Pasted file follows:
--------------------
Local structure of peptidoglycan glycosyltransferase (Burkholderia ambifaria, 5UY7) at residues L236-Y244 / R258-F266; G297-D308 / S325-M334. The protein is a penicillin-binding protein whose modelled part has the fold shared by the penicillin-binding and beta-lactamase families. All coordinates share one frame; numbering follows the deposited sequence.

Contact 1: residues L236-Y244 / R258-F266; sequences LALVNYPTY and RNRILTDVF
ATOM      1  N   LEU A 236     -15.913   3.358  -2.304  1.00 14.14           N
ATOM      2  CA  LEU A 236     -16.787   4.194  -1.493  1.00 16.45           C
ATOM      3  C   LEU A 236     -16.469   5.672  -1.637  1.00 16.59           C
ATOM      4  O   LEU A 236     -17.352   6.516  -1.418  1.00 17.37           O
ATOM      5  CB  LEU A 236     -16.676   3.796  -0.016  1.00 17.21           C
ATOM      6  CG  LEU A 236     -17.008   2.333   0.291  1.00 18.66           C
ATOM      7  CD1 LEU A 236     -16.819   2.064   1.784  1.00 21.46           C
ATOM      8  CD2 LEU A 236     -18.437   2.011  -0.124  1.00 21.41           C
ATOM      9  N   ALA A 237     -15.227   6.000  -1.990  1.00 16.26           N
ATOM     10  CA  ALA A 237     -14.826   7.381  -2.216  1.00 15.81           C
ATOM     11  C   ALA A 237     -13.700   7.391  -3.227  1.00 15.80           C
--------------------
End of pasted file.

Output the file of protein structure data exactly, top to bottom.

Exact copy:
Local structure of peptidoglycan glycosyltransferase (Burkholderia ambifaria, 5UY7) at residues L236-Y244 / R258-F266; G297-D308 / S325-M334. The protein is a penicillin-binding protein whose modelled part has the fold shared by the penicillin-binding and beta-lactamase families. All coordinates share one frame; numbering follows the deposited sequence.

Contact 1: residues L236-Y244 / R258-F266; sequences LALVNYPTY and RNRILTDVF
ATOM      1  N   LEU A 236     -15.913   3.358  -2.304  1.00 14.14           N
ATOM      2  CA  LEU A 236     -16.787   4.194  -1.493  1.00 16.45           C
ATOM      3  C   LEU A 236     -16.469   5.672  -1.637  1.00 16.59           C
ATOM      4  O   LEU A 236     -17.352   6.516  -1.418  1.00 17.37           O
ATOM      5  CB  LEU A 236     -16.676   3.796  -0.016  1.00 17.21           C
ATOM      6  CG  LEU A 236     -17.008   2.333   0.291  1.00 18.66           C
ATOM      7  CD1 LEU A 236     -16.819   2.064   1.784  1.00 21.46           C
ATOM      8  CD2 LEU A 236     -18.437   2.011  -0.124  1.00 21.41           C
ATOM      9  N   ALA A 237     -15.227   6.000  -1.990  1.00 16.26           N
ATOM     10  CA  ALA A 237     -14.826   7.381  -2.216  1.00 15.81           C
ATOM     11  C   ALA A 237     -13.700   7.391  -3.227  1.00 15.80           C